MAK

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1 minute ago, fas42 said:

This is a killer giveaway as to what may be degrading the SQ - the ol' weakest link in the chain will always determine the strength of the whole ...

 

Do you know where I can find the single deck rotary switch? 3 position, right angle, through hole. That's the question. 

 

MAK

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21 minutes ago, fas42 said:

 

Looking around , I can see your problem ... why don't you speak to Genesis, ask them where they sourced them?

 

Personally, I would hard wire the desired setting, job done ...

 

Whats my problem? I already have a reply to Gary Koh for the switch. If he cannot source it I have to improvise. Hard wiring it is a poor choice. What frequency should it be wired to? How can I select a different frequency if hard wired? Is there a reason it needs to be hard wired?

 

Do you really think your position regarding the matter is a better engineered product that what Arnie Nudell and Paul McGowan have provided? I'd need hard data from you to find any credibility from what you state. What I do want is to identify the switch. It's place in the crossover network is transparent if properly speced and implemented.

 

MAK

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1 minute ago, tmtomh said:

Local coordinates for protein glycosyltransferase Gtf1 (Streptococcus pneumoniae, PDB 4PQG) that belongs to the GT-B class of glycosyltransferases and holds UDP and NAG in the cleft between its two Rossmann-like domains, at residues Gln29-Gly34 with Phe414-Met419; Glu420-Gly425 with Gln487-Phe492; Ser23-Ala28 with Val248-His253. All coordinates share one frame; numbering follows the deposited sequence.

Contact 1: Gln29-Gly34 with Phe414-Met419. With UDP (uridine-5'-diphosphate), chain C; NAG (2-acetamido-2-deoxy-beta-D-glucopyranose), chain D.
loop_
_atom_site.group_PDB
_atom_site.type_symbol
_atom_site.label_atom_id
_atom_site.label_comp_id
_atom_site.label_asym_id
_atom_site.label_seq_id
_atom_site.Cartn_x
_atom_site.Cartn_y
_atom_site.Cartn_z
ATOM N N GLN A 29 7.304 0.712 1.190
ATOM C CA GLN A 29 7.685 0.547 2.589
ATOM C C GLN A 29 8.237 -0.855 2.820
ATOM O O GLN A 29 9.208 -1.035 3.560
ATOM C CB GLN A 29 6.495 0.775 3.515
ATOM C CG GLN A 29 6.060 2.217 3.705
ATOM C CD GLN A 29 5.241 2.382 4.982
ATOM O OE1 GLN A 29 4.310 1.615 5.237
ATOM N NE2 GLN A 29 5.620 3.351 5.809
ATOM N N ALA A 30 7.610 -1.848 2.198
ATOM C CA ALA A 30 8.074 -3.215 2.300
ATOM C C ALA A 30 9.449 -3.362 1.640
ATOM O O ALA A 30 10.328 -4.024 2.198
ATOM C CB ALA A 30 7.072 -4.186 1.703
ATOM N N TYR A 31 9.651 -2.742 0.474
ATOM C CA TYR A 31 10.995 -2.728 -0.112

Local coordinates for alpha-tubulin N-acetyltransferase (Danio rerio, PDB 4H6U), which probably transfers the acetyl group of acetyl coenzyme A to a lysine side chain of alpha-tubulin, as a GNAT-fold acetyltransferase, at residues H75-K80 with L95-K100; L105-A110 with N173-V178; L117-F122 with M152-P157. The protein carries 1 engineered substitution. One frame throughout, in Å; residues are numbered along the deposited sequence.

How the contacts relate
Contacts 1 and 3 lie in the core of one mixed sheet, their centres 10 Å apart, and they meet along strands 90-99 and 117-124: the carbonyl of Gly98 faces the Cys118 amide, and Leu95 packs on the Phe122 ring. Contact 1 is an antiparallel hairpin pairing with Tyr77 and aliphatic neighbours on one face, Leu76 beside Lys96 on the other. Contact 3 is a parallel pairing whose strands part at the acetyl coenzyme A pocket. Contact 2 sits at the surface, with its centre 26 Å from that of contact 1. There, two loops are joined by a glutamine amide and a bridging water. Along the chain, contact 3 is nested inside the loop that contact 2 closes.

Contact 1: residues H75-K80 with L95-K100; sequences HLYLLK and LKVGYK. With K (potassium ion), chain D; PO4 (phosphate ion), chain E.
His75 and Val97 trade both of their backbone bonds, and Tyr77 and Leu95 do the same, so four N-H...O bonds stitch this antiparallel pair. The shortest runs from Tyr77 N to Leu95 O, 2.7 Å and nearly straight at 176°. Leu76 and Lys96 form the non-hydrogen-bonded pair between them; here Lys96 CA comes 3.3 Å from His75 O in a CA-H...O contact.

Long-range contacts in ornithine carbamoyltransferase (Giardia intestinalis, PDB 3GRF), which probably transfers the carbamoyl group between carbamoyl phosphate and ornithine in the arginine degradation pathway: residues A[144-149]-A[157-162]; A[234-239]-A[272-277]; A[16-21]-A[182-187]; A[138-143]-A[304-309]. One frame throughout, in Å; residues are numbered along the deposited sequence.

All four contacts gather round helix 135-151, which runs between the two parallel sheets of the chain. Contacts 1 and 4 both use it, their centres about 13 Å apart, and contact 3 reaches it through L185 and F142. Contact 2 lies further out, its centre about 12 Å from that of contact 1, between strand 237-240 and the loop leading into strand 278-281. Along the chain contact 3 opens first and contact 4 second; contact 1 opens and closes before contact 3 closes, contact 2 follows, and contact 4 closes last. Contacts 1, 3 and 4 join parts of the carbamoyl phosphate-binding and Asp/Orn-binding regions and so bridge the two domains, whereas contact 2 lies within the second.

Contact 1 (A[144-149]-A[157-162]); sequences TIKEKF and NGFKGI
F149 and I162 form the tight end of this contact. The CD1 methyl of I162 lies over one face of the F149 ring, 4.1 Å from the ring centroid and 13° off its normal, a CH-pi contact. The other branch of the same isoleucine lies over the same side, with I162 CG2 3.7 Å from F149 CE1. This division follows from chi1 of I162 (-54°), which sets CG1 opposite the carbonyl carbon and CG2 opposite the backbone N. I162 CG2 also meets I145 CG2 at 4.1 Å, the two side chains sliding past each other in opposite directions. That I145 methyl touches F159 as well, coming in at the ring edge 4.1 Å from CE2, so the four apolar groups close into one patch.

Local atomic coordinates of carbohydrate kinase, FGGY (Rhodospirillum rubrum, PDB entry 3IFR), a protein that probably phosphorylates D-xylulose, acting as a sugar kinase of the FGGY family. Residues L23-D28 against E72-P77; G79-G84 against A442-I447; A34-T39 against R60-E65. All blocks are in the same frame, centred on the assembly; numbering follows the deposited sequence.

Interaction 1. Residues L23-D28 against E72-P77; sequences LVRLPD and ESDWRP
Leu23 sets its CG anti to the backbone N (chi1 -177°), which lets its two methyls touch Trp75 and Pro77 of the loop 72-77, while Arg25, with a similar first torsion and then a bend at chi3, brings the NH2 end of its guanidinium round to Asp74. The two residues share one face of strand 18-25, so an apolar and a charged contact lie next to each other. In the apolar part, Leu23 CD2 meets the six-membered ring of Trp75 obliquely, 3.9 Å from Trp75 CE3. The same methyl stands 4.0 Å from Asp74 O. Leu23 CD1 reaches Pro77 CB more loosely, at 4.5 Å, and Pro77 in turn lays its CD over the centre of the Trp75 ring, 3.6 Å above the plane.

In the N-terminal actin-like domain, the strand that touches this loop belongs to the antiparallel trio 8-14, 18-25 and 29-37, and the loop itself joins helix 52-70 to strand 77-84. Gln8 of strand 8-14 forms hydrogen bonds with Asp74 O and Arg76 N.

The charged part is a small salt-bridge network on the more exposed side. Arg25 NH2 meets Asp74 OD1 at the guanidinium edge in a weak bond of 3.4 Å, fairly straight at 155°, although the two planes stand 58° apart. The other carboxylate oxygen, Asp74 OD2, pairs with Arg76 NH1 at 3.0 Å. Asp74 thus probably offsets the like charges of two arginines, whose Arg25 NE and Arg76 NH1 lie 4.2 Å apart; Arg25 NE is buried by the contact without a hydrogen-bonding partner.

There's some very good info in this thread, but with respect I would suggest you head over to AudioKarma.org - that place is filled with people who have years, sometimes decades, of rebuilding and repairing every aspect of speakers and can give pretty solid advice as to what to test first and what the pros and cons are of cleaning a switch, trying to repair the switch, sourcing a replacement for a switch, rebuilding a crossover, and so on. AudioKarma is not my go-to for knowledge on modern digital audio or for a culture dedicated to measuring equipment performance. But when it comes to using measurements to diagnose equipment problems and work on repairs, and when it comes to advice on how to go about determining what to repair and what to leave alone, I find the folks there to be among the most valuable on the internet.

 

 

 

Don't go down the Frank rabbit hole. It never ends.